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Clayton: Despite Russell Wilson’s comments, Seahawks are rare NFC team set at QB

Seahawks QB Russell Wilson will be joined by Matthew Stafford in the NFC West. (Getty)

While Russell Wilson stays quiet after stirring the pot with his post-Super Bowl comments about getting more involved with the Seahawks’ personnel decisions and how Seattle’s offensive line needs to improve, the NFL quarterback landscape continues to change.

Huard: Hawks’ defenders likely have ‘no beef’ with what Wilson has said

On Thursday, it was reported that the Philadelphia Eagles had agreed to trade Carson Wentz to Indianapolis for a third-round draft pick this year and a conditional second-round choice in 2022. That increases the quarterback changes in the NFC to five.

The Saints’ Drew Brees is expected to retire. Matthew Stafford went to the Los Angeles Rams. Jared Goff is now with the Detroit Lions, and it’s not out of the question they might trade him if they can get some interest. Mitch Trubisky isn’t expected to go back to the Chicago Bears.

The number could get as high as eight if something happens with San Francisco’s Jimmy Garoppolo, Washington’s Alex Smith and Carolina’s Teddy Bridgewater. And don’t forget that Dallas’ Dak Prescott is set to become a free agent.

Excluding Prescott, that’s half of the NFC changing their quarterback. Amazing.

What’s interesting is that there isn’t a first-round quarterback from 2009 to 2016 still with the team that drafted them, an eight-year period where 24 quarterbacks were selected in the opening round. Stafford was the Lions’ choice in 2009. Jameis Winston and Marcus Mariota were the top two picks in 2015. Goff and Wentz were atop the 2016 draft.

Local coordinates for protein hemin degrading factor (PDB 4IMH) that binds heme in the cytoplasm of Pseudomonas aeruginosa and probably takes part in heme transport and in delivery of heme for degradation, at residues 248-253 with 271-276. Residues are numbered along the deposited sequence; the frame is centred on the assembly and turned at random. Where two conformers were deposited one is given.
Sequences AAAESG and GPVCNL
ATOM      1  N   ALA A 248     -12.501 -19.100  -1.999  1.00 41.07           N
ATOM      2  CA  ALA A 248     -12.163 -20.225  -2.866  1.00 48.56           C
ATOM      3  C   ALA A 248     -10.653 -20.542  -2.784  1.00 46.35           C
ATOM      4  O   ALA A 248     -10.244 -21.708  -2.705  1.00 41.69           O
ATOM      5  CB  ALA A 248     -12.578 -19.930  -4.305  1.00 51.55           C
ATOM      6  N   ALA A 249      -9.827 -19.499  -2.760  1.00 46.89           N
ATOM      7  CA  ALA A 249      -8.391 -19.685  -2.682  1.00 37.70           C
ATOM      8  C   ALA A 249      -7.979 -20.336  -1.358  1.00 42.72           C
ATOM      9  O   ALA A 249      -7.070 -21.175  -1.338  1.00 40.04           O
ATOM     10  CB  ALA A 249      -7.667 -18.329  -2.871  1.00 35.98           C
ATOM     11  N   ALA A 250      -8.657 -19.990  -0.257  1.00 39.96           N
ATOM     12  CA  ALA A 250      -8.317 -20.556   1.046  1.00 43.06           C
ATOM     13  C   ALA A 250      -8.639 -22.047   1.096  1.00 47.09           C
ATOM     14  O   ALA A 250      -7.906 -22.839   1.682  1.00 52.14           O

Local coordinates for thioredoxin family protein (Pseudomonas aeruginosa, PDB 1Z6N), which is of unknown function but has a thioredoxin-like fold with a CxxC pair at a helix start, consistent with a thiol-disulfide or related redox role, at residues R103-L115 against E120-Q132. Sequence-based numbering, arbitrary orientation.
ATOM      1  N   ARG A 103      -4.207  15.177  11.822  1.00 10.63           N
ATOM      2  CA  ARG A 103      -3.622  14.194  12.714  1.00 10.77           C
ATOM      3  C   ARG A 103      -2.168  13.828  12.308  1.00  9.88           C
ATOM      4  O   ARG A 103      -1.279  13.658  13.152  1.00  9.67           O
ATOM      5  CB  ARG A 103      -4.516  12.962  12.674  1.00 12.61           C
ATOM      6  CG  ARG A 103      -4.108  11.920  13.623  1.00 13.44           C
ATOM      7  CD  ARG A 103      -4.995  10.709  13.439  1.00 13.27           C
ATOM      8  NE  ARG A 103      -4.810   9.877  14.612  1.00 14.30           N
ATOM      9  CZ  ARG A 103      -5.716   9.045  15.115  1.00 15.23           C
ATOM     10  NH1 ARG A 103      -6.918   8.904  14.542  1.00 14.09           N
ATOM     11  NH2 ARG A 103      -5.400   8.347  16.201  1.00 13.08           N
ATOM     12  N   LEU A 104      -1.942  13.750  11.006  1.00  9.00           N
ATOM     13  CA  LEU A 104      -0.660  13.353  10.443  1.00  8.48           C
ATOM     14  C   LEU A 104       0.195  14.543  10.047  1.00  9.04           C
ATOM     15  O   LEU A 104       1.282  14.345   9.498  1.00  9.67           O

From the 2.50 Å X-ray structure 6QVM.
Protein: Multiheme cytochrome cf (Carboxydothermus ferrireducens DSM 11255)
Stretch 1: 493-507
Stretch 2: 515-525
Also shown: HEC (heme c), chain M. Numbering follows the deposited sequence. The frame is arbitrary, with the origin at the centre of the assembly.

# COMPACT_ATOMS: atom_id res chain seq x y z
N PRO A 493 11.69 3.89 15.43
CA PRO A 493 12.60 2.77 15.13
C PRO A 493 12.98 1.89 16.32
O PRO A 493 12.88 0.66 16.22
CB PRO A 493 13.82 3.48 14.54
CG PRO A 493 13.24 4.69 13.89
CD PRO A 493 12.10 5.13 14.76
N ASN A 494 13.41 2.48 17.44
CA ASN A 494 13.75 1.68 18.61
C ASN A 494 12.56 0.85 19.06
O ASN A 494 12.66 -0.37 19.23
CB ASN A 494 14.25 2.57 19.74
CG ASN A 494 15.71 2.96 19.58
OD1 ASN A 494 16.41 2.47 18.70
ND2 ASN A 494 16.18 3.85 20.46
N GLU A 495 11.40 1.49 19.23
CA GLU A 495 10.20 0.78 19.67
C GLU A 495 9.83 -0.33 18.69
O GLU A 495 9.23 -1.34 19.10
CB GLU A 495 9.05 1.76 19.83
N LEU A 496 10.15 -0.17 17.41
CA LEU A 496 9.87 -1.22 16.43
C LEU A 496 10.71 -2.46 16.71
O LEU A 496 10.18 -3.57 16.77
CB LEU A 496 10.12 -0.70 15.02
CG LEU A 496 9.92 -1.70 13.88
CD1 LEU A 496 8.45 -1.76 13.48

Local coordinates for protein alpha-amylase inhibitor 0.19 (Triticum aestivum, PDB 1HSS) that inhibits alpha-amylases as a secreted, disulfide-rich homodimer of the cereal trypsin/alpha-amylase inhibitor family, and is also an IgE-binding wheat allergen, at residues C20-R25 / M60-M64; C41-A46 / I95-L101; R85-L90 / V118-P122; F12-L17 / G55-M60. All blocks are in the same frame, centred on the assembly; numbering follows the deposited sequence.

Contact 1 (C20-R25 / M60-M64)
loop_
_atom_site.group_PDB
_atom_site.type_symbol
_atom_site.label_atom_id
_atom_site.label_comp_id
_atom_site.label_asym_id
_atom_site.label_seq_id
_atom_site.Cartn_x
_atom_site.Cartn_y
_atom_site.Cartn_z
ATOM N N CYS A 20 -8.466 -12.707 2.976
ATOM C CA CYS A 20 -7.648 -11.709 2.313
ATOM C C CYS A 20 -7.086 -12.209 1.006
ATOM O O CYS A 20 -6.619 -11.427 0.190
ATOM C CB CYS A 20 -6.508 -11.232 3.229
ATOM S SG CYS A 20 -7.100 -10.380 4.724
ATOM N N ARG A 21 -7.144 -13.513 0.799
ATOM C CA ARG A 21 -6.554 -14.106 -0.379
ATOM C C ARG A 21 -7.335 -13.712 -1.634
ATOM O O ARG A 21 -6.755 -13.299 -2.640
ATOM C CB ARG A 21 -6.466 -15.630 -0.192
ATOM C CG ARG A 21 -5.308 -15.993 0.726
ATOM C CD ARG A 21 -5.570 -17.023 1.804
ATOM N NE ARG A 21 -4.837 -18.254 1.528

While the Lions got great value for Stafford – two first-round picks, a third-rounder and Goff – the Eagles didn’t get what they were hoping for with Wentz. While the Eagles initially asked for two No. 1s, they couldn’t get even one first-round pick. The reason was word got to the Chicago Bears that Wentz preferred going to the Colts. The Bears weren’t in the bidding at the end, so Wentz went off to Indianapolis.

With so many first-round quarterbacks on the move, it shows you how lucky and smart the Seahawks were in drafting Wilson in the third round in 2012. Though his relationship with the front office might be a little strained now, he is under contract and isn’t going anywhere. Last Friday, $19 million of his base salary for 2021 was guaranteed. Plus he has a no trade clause in his contract.

Along with the quarterback news, the NFL notified teams that the floor for the as-yet-decided 2021 salary cap went up $5 million from $175 million to $180 million. That’s still $18.2 million less than the 2020 cap, but maybe there is some hope the number could go up more. Denver Broncos players rep Brandon McManus says the cap could go to $188 million, and a league executive also told the Denver Post that it could be $188 million. Arizona Cardinals owner Michael Bidwell said Thursday he doesn’t think it’s going to go much higher than $180 million, though.

All teams will benefit if the cap is higher. A $188 million cap would give the Seahawks a great chance to re-sign Chris Carson, Shaquill Griffin, K.J. Wright and others. It would give them cap room to get help at guard and maintain the players they had at defensive end in 2020 or get better at the position. It would enhance the chances of signing Jamal Adams to a contract extension, as well.

Free agency starts March 17, and the NFL and the NFL Players Association hope to get a cap number by March 1. That’s two weeks away. Players are being cut by the teams who have cap problems and those numbers will increase over the next two weeks.

The Seahawks have only one player – defensive end Carlos Dunlap – who might be a cap casualty, but you would have to think both sides would like to work out a new deal. It will have to be at a reduced cost, though.

While the NFC is changing, the Seahawks are hoping to stay close to being the same team that was on the field last year.

Follow John Clayton on Twitter.

More from John: Why Seahawks won’t need to wait until free agency

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